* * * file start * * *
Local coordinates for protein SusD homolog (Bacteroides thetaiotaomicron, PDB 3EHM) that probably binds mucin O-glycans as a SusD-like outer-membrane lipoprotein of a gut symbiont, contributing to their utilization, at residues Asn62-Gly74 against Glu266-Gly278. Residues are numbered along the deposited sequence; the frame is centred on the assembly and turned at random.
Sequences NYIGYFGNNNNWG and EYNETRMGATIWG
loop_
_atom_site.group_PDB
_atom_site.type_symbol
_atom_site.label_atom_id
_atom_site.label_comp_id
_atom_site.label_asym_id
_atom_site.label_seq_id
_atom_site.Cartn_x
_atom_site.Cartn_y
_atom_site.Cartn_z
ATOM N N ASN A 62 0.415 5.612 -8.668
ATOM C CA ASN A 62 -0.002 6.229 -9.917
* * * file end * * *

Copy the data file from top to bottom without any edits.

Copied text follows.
Local coordinates for protein SusD homolog (Bacteroides thetaiotaomicron, PDB 3EHM) that probably binds mucin O-glycans as a SusD-like outer-membrane lipoprotein of a gut symbiont, contributing to their utilization, at residues Asn62-Gly74 against Glu266-Gly278. Residues are numbered along the deposited sequence; the frame is centred on the assembly and turned at random.
Sequences NYIGYFGNNNNWG and EYNETRMGATIWG
loop_
_atom_site.group_PDB
_atom_site.type_symbol
_atom_site.label_atom_id
_atom_site.label_comp_id
_atom_site.label_asym_id
_atom_site.label_seq_id
_atom_site.Cartn_x
_atom_site.Cartn_y
_atom_site.Cartn_z
ATOM N N ASN A 62 0.415 5.612 -8.668
ATOM C CA ASN A 62 -0.002 6.229 -9.917